Appellate Practice

SCOTUS Agrees to Hear 2 Pro Se Appeals; One Written in Pencil by Inmate off of Website Form


In a highly unusual move, the nation’s top court on Tuesday agreed to hear two pro se appeals, both of which apparently involve sovereign immunity issues.

One was written in longhand, in pencil, by an inmate at a federal prison in Pennsylvania, using a boilerplate form that can be downloaded from the U.S. Supreme Court’s website, reports the Associated Press. Appellant Kim Lee Millbrook is seeking to revive a dismissed lawsuit he filed alleging sexual assault by Special Management Unit guards. Prison officials called his claim unsubstantiated.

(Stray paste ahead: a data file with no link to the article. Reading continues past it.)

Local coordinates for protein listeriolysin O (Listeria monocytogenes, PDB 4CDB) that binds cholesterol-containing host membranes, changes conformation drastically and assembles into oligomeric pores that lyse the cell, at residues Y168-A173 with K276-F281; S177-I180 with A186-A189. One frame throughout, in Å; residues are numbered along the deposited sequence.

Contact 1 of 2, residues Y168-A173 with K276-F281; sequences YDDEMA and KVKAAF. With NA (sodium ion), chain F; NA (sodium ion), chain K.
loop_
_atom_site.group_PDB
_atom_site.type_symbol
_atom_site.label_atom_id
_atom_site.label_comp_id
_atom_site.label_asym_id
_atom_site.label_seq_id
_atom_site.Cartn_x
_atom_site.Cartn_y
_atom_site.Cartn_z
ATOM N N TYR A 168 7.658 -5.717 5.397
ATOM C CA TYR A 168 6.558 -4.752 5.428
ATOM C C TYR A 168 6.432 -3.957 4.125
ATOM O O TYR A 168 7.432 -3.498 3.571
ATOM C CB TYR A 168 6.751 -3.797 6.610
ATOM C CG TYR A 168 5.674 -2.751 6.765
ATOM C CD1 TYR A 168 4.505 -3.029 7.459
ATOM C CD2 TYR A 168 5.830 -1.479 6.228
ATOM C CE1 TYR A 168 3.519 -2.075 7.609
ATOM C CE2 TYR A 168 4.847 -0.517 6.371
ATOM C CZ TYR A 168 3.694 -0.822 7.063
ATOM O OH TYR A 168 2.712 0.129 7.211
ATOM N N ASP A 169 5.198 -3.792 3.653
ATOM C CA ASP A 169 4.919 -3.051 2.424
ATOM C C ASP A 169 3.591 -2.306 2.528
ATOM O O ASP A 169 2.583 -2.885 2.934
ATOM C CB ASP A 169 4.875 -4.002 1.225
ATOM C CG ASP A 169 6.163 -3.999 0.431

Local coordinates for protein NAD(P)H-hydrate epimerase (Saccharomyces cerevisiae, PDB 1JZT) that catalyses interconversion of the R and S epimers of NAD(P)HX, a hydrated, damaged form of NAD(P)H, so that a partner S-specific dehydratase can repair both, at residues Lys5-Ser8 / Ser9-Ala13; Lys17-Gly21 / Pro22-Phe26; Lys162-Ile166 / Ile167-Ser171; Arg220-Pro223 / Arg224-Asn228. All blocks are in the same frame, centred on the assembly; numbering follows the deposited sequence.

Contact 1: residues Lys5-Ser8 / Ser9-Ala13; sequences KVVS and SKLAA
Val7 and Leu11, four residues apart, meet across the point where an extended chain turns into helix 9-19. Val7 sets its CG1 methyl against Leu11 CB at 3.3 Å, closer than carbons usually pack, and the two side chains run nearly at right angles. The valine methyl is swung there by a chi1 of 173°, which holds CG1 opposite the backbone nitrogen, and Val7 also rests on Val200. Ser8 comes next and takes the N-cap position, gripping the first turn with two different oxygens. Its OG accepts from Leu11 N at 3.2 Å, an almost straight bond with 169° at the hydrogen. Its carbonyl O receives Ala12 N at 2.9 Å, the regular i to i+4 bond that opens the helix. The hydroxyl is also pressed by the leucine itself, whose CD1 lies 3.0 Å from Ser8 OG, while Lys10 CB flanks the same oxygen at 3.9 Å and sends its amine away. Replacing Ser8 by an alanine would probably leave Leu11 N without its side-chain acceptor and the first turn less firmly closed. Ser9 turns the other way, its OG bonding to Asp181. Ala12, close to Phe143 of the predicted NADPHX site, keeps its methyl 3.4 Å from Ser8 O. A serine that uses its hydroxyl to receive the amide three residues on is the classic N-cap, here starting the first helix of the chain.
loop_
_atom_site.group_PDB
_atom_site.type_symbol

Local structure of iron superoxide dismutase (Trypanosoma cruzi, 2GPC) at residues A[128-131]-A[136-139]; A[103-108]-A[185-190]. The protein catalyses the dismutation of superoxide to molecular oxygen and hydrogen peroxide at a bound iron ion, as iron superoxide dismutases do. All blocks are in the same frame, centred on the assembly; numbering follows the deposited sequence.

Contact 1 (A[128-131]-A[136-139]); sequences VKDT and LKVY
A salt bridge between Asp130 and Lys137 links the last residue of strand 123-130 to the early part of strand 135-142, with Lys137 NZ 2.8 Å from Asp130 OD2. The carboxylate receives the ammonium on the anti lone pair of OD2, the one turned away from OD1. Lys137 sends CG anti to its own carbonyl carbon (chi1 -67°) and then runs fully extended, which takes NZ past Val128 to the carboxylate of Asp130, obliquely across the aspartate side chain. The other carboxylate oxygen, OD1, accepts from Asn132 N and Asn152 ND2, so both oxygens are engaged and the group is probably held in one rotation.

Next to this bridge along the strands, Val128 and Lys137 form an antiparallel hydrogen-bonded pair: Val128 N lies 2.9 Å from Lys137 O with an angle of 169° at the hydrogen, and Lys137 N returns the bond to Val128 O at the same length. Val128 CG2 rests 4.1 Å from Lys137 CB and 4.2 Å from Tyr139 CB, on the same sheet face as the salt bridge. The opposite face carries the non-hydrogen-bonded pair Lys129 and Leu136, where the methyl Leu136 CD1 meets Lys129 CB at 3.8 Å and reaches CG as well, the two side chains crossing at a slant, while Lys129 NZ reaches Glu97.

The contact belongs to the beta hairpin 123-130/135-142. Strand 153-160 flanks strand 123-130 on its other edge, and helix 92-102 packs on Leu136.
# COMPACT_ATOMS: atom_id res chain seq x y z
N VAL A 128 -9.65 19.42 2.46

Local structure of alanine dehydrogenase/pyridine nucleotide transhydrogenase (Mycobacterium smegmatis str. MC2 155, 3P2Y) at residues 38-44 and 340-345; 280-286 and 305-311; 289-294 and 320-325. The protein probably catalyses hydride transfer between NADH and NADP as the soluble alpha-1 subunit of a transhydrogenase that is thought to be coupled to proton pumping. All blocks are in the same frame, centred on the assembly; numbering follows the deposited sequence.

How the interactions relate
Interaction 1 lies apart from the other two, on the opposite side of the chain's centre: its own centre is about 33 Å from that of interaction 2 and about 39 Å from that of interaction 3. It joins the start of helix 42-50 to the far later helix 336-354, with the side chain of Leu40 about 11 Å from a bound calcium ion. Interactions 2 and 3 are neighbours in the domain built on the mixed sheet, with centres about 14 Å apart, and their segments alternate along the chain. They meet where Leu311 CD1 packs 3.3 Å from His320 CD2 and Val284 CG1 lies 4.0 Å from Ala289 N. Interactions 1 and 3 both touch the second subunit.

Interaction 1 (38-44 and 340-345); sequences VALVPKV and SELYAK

The other pro se appeal, for which a $300 filing fee was paid by appellant Steven Alan Levin, seeks to revive a medical malpractice and battery claim over unsuccessful cataract surgery performed at a U.S. Navy hospital in Guam.

Appellate attorney Tom Goldstein, known for his work on SCOTUSBlog, said it was “unheard of” for the Supreme Court to accept two pro se appeals at the same time, the article reports. It also notes that the Supreme Court routinely appoints counsel to help pro se parties.

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